I was hugely relieved when Steve told me this and even more so when I heard the song and saw the video as I thought both were utter shite and that Bowie dressing like a Pierrot was so New Romantic and old hat. Still, he clearly knew what he was doing as the song reached number one. The track was from the album Scary Monsters, released in September 1980, which was by my estimation really out-dated and for the most part instantly forgettable, while he looked like a bit of a chump on the cover image in his make-up and frills. At the time, after breaking it out in Hell, I was pioneering a return to the funk, while in the North of England and in New York groups like A Certain Ratio and James White and The Blacks were on the same wavelength.

     Thus, finally, my love affair with Bowie had ended. I still played and adored all the old stuff but the new recordings left me underwhelmed.

     Later that year we opened another one-nighter at Le Kilt.  By now the Blitz was over and New Romanticism was something that people from Birmingham loved. Down in the smoke our menu du jour was funk, funk and more funk, while the mufti I pioneered was decidedly manly and the polar opposite of the fey New Romantic look.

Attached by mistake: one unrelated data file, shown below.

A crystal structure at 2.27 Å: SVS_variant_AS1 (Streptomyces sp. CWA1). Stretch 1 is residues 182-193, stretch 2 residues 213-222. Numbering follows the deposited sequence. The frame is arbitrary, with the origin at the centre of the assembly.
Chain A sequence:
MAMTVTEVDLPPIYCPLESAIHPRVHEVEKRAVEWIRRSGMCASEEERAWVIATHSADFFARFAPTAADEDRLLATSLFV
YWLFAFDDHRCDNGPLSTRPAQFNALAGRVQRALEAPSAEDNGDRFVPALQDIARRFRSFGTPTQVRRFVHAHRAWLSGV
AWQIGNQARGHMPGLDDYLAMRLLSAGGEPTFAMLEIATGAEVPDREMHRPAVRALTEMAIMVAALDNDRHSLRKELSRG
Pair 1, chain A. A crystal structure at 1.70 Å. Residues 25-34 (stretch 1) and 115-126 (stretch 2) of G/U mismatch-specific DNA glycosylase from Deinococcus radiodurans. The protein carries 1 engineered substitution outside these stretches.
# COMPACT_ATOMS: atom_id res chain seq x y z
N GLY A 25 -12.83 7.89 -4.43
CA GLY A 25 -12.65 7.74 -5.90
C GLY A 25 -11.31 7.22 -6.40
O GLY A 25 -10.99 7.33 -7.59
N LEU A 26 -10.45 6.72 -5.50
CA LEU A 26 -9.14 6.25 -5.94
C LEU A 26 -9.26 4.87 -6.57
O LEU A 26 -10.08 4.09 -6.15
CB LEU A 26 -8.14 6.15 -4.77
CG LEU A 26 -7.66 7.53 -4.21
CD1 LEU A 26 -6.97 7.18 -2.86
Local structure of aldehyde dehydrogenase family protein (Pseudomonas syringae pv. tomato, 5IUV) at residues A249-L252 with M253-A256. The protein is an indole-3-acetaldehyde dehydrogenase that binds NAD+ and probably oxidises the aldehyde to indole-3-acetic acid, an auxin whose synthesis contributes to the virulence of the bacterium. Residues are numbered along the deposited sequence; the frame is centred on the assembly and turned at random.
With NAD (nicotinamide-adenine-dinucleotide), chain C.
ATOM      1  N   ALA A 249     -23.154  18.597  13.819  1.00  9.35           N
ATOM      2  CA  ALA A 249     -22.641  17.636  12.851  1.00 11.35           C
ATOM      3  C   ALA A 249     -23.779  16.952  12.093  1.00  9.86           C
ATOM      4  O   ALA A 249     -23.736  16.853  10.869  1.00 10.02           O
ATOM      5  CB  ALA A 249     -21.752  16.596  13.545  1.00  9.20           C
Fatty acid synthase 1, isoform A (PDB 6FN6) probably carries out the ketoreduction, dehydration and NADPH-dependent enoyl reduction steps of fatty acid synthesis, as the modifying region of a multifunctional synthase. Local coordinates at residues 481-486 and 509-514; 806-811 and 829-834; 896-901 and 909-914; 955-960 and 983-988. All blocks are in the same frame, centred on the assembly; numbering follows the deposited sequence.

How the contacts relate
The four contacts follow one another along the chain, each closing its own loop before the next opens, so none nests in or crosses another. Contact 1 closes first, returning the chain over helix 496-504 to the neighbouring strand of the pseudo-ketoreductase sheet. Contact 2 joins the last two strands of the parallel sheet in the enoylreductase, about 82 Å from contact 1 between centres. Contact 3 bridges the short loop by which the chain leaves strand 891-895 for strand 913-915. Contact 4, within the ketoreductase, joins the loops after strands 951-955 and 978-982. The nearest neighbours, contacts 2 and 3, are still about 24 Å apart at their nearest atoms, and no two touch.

At the time, for my considerable sins, I was studying fashion at St Martins and started designing over-sized zoot suits that I got made by a tailor. I grew a goatee beard, dragged out my 1940s hand-painted kipper ties, correspondent shoes and a beret, and listened to Miles Davis, Dizzy Gillespie, Tito Puente and James Brown. 

      

  By 1981 I had signed my band Blue Rondo a la Turk to Virgin and our record Me and Mr Sanchez – a storming Brazilian batucada ‒ was racing up the charts, while the only other tune that was played on Radio One more than us was the absolutely dire Under Pressure by Bowie and the loathsome Freddie Mercury. He followed this up with the over-produced Cat People.